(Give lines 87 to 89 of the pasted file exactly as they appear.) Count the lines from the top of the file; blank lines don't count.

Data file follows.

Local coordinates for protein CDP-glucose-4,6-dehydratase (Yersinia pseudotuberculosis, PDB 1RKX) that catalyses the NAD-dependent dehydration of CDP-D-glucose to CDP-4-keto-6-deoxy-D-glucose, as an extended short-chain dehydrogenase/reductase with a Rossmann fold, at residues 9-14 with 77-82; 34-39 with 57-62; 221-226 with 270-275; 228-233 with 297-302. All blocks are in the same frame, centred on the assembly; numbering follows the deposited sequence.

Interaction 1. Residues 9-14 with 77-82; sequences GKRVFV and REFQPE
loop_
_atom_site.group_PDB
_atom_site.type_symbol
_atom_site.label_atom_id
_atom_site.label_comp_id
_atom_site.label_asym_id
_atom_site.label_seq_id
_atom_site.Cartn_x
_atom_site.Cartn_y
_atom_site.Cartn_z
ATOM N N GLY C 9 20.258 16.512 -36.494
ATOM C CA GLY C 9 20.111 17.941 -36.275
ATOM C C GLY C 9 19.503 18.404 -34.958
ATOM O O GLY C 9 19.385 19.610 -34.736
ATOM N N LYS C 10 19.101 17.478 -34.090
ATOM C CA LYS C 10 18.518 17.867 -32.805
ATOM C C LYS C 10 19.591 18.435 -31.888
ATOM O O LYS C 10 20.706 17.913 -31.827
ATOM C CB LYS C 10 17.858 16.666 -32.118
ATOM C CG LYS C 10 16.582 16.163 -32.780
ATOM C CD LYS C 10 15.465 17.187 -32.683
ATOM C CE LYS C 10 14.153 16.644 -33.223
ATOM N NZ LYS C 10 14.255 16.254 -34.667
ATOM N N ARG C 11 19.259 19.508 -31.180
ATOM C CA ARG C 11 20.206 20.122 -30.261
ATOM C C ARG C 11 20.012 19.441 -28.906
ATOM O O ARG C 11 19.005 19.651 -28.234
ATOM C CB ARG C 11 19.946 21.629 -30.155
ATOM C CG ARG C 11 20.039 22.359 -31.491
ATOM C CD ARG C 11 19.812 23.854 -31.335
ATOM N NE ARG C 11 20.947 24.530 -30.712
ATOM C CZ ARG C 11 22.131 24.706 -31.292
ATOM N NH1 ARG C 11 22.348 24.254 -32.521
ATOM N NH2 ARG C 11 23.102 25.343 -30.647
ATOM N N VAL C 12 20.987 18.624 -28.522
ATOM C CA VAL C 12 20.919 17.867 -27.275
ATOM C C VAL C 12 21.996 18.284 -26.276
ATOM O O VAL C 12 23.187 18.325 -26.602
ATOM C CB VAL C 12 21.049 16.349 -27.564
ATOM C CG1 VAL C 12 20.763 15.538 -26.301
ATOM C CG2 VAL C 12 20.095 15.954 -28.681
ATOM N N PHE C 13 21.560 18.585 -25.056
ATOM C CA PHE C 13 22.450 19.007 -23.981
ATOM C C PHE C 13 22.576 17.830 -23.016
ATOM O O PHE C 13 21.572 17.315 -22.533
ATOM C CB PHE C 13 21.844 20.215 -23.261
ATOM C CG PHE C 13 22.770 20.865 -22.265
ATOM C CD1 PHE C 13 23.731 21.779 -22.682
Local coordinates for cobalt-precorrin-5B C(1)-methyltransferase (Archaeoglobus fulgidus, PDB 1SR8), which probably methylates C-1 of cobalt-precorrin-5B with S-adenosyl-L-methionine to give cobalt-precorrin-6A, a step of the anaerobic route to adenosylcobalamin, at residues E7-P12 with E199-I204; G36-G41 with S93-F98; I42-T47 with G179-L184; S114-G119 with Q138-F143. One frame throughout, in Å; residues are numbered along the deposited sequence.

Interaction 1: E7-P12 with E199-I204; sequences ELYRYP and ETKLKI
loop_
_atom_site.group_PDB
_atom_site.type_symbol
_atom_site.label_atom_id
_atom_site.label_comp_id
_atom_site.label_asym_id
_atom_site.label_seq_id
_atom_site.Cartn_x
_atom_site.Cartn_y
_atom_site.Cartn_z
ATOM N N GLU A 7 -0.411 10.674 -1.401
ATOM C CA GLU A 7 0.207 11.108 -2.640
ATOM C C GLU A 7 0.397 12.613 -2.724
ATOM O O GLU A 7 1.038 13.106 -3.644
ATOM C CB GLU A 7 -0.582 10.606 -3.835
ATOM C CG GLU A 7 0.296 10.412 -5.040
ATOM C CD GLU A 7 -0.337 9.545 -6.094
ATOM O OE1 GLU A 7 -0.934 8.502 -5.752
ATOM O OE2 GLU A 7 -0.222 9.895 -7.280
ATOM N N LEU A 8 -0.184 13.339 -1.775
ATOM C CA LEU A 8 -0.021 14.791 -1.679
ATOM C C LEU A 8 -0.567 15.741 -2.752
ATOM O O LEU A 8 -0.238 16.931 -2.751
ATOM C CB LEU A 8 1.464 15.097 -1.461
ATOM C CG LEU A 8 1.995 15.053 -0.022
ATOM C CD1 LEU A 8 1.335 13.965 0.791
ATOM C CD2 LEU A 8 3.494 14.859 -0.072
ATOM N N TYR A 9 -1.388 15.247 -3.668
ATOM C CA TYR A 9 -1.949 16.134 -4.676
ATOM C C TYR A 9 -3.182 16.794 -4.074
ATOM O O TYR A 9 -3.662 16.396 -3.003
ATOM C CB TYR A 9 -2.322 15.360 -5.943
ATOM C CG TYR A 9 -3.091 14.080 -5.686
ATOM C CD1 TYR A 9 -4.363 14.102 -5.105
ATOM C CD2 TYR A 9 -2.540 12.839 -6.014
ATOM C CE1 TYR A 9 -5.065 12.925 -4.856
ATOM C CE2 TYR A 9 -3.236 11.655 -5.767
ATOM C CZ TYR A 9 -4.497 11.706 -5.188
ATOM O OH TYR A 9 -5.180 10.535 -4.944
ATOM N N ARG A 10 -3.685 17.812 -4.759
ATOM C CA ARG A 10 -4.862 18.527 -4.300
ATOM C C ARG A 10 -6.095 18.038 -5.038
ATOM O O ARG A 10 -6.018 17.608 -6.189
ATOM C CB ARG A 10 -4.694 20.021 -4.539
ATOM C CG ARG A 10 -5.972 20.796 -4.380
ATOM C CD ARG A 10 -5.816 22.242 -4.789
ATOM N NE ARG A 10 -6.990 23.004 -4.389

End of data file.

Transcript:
ATOM C CD2 TYR A 9 -2.540 12.839 -6.014
ATOM C CE1 TYR A 9 -5.065 12.925 -4.856
ATOM C CE2 TYR A 9 -3.236 11.655 -5.767